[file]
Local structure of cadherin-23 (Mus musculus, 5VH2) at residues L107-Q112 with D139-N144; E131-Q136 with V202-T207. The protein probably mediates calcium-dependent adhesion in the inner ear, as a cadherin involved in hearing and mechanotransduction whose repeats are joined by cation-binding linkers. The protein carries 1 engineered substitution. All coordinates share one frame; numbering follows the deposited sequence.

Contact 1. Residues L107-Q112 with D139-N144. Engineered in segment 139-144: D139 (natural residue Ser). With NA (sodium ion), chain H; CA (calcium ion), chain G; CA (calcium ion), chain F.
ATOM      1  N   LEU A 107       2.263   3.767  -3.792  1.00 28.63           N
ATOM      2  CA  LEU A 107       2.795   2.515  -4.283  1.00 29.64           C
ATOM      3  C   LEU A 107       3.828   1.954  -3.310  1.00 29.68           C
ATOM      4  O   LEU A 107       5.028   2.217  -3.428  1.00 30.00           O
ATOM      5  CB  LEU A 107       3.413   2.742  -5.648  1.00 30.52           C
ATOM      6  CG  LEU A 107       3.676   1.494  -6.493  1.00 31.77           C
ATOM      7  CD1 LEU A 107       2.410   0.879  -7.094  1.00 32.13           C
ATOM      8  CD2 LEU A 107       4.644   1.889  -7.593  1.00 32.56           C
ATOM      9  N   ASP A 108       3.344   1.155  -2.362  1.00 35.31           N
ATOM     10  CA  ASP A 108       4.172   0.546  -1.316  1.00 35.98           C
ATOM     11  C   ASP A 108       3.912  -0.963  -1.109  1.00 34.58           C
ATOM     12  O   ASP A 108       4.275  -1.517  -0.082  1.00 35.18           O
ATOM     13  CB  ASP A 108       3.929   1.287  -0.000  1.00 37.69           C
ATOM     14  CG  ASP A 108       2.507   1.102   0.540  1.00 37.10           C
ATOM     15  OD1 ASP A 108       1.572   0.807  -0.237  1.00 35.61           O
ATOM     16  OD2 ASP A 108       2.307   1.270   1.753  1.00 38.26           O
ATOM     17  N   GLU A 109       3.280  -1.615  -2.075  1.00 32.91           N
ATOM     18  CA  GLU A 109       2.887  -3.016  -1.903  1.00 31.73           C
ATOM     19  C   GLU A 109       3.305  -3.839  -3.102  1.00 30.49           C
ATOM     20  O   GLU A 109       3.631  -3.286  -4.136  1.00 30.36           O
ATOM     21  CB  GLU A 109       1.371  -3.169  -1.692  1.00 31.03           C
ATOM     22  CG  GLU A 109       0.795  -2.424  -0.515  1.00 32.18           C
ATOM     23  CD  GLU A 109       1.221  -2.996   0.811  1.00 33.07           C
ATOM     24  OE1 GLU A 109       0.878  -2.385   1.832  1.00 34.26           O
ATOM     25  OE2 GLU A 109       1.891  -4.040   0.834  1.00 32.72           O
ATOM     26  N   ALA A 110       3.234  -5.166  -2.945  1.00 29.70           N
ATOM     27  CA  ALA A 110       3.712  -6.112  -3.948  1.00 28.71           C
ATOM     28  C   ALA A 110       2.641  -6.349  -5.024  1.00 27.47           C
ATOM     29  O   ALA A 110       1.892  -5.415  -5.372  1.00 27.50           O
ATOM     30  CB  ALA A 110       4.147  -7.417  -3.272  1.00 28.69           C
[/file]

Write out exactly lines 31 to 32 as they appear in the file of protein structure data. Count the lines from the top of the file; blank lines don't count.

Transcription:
ATOM     29  O   ALA A 110       1.892  -5.415  -5.372  1.00 27.50           O
ATOM     30  CB  ALA A 110       4.147  -7.417  -3.272  1.00 28.69           C